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Echium seedlings

I wonder if there is anyone out there that would be willing to swap a few for a fern from my collection. I have admired this plant for a number of years . Ray.

Comments (12)

  1. Grower


    FYI I've tried 3 types of echium Ray and not had any luck with them yet, or at least not as far as keeping them alive!
    - echium pinanana I grew from seed for 2 years (on 2 different occasions) then this year the remaining one also stopped growing and died off, just when I thought I was in luck for it to be on course for it's growth spurt and first and final flowering before they die off anyway
    - echium candicans I grew 2 in pots and overwintered them successfully for a few years, but neither made it through this last winter. They are known to be shortlived though, so perhaps I didn't do too badly.
    - echium vulgare, (an annual) I've a few seeds of these if you're interested, though haven't sown any myself yet.
    Not sure which type you want. but there are others too.
    Good luck!

  2. Grower


    Hello. Linda.Thank you for your quick response.I have looked at this plant for years and thought that I would really like to grow this impressive specimen. Its always the way you start to look at a plant and then find it has dozens of relatives. The one I'd like is the one you mentioned echium Vulgare which I believe is the that very tall and impressive beauty. I wouldn't say no to a few seeds and a little advice as to how to start them . I do not have a greenhouse ,but I do have a shed that I would protect then over the winter. I think that the front of my house may just be the ticket as it gets the rain and had a sandy texture and is normally quite dry ,so I thought this may be the ideal spot. What do think. Ray

  3. Grower


    Sounds like a good spot Ray, as long as it gets the sun too - well drained soil is ideal. I've checked my seeds and they are echium 'Blue Bedder' which are a bit shorter than some, growing to 45cm (18"), however they will probably be worth a try, either sowing late summer and overwintering the seedlings, or sowing next spring. I'll try a few too and see how we get on. Hopefully we'll get a few going for you one way or another.
    I'll message you for your address and send a few seeds on to you.

  4. Grower


    Thank you, Linda.Well, nothing ventured nothing gained especially in the garden. I will try your seeds and keep them in the shed and start them in the spring . I'll look out a nice fern for you and deliver it when I am up your direction.

  5. Grower

    The GPS Team

    Hi Ray/Linda - did you see this post from last year about Echiums Hot news - the giant Echiums are back. Thought it might be of interest ... and worth connecting with some of these growers.

  6. Grower


    Thanks Jeremy, echium certainly spark a lot of interest.

  7. Grower


    The Seeds have Landed. Dropped through the letter box about ten minutes ago,the letter must have gone to a neighbour. Have read the details you sent and thought I would plant up some at the end of August and save the rest for the spring. I will let you know how they progress . I got the impression that you live up Somerset way and would drop you off a fern on my way to Bristol or the Midlands but I noticed on the note that you reside way up in York. I will have to think of another method of delivery,leave it with me as I see it as a challenge.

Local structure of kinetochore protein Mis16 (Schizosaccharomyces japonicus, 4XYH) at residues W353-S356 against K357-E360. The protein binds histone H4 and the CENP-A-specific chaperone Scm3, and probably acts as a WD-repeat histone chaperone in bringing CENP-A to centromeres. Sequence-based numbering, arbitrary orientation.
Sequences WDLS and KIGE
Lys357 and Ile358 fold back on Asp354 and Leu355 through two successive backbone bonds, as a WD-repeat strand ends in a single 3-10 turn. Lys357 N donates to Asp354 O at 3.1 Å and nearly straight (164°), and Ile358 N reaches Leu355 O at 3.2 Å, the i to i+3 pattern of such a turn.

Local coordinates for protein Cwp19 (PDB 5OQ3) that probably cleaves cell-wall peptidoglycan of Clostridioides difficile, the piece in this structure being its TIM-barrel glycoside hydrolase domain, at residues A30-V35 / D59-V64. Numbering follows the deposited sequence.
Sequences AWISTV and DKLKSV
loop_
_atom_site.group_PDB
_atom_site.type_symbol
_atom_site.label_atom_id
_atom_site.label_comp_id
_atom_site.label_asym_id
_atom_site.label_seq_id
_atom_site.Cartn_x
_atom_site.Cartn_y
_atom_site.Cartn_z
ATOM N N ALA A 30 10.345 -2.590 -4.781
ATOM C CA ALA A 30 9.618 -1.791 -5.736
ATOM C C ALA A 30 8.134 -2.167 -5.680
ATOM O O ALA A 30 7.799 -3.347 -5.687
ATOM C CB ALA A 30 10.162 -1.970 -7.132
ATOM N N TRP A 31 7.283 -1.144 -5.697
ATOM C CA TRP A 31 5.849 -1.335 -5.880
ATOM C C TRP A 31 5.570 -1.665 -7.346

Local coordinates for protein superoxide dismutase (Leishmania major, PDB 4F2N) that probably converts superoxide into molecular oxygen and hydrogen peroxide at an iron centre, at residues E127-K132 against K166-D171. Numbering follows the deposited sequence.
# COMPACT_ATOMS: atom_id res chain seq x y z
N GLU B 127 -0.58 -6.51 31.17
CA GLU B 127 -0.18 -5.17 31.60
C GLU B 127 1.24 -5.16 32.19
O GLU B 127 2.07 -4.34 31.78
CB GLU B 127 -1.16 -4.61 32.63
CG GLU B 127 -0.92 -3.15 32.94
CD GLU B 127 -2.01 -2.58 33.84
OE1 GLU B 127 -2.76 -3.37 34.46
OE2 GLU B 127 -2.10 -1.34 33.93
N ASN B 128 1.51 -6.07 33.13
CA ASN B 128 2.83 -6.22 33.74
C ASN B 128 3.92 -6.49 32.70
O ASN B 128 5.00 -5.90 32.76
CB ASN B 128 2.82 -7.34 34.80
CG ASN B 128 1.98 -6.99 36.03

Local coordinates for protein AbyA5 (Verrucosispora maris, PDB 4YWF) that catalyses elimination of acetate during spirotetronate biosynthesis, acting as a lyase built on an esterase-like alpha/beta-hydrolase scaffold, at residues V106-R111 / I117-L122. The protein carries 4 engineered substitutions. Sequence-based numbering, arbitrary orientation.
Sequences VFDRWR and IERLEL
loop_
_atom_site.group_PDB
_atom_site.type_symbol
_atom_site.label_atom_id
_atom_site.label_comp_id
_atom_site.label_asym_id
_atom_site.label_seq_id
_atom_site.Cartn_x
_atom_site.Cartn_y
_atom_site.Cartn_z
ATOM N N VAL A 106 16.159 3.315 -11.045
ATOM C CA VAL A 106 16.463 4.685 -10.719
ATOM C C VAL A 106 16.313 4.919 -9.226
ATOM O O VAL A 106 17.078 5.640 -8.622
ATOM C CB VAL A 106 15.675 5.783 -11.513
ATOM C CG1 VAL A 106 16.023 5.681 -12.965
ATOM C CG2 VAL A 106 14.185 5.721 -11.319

8. Grower


    Glad you got the seeds eventually Ray - hope I had used the correct address? Don't know if you saw the BBC RHS Hampton Court Palace Flower show coverage last week? Episode 3 had a feature on echium 15 mins into the program.

  9. Grower


    Hello, Linda . no, I did not get the chance to watch the show I think I was working that evening,but I will try and catch it on BBC iplayer . Have not been on the laptop for a few days as much to do in the garden and by the time I am finished, well ,tired. Cheers Ray.

  10. Grower


    Hi there. Just joined the site and noticed your echium post. We are in Nottinghamshire and are on clay soil and have had no difficulty growing E. pininana and keeping them successfully enough that they self seeded all over the front garden. We wrap the plants in fleece over the winter. We are on a hill so very, very windy and keeping them wrapped up is a job in itself. We treat our echiums like biennials and on a three year cycle. So year three means RIP pretty much so we will be saying adieu to the 8 footers this year. Our neighbour who is eager to get our spare seedlings brings the plants into her conservatory in the winter. Not quite practical considering the size some of the plants get! The tallest plant we've had was 17 foot 3 a few years ago so we must be doing something right. Just persevere and grow from seed as its much cheaper. Plants of Distinction have a 40% off seed sale at the moment and they have three forms - E. pininana White Tower, E. pininana Tower of Jewels and E. Russicum. Good luck in the growing!

  11. Grower

    Rob Johnson, Green & Furry pet and garden care

    Echiums are easy if you give the seeds a well drained gritty start. Some of the new plant world hybrids are differant. But a nice hardy red one is russicum, which ironically I have never had any luck with from seed, but picked one up locally recently. Echium boisierii is a large biennial or monocarp that can grow to 8 ft. It is hardier then pininana and the likes, but, as it grows is Spanish olive groves where it comes from,,does not appreciate excess winter wet, it is a very pleasing mauve, which goes well with its silvery foliage.

  12. Grower

    Rob Johnson, Green & Furry pet and garden care

    Red Rocket is a new one, looks like a show stopper. It is bred back with wildprettii, and doesn't seem to like too much moisture, but is going to be hardier then pininana, hopefully

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